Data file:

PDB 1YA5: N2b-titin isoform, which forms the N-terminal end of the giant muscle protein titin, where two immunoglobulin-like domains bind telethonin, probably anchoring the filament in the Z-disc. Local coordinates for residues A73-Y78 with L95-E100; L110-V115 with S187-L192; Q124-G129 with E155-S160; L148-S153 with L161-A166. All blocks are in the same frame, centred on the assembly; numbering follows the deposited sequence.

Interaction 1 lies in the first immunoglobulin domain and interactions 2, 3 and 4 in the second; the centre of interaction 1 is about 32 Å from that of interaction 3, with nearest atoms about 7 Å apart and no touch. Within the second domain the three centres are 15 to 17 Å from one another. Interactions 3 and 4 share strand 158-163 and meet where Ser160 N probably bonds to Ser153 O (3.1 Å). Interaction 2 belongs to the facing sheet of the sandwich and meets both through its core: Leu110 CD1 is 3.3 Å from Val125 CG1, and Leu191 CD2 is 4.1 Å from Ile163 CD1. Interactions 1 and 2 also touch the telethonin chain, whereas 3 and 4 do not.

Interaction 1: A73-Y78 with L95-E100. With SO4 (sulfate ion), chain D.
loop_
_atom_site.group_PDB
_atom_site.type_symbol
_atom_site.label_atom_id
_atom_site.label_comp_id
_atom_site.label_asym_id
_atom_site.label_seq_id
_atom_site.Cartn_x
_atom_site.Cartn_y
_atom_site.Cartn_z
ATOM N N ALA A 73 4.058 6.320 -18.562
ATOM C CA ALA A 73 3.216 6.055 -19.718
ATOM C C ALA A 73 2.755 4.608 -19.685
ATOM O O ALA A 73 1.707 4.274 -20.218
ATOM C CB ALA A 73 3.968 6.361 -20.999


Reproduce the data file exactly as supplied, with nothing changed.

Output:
PDB 1YA5: N2b-titin isoform, which forms the N-terminal end of the giant muscle protein titin, where two immunoglobulin-like domains bind telethonin, probably anchoring the filament in the Z-disc. Local coordinates for residues A73-Y78 with L95-E100; L110-V115 with S187-L192; Q124-G129 with E155-S160; L148-S153 with L161-A166. All blocks are in the same frame, centred on the assembly; numbering follows the deposited sequence.

Interaction 1 lies in the first immunoglobulin domain and interactions 2, 3 and 4 in the second; the centre of interaction 1 is about 32 Å from that of interaction 3, with nearest atoms about 7 Å apart and no touch. Within the second domain the three centres are 15 to 17 Å from one another. Interactions 3 and 4 share strand 158-163 and meet where Ser160 N probably bonds to Ser153 O (3.1 Å). Interaction 2 belongs to the facing sheet of the sandwich and meets both through its core: Leu110 CD1 is 3.3 Å from Val125 CG1, and Leu191 CD2 is 4.1 Å from Ile163 CD1. Interactions 1 and 2 also touch the telethonin chain, whereas 3 and 4 do not.

Interaction 1: A73-Y78 with L95-E100. With SO4 (sulfate ion), chain D.
loop_
_atom_site.group_PDB
_atom_site.type_symbol
_atom_site.label_atom_id
_atom_site.label_comp_id
_atom_site.label_asym_id
_atom_site.label_seq_id
_atom_site.Cartn_x
_atom_site.Cartn_y
_atom_site.Cartn_z
ATOM N N ALA A 73 4.058 6.320 -18.562
ATOM C CA ALA A 73 3.216 6.055 -19.718
ATOM C C ALA A 73 2.755 4.608 -19.685
ATOM O O ALA A 73 1.707 4.274 -20.218
ATOM C CB ALA A 73 3.968 6.361 -20.999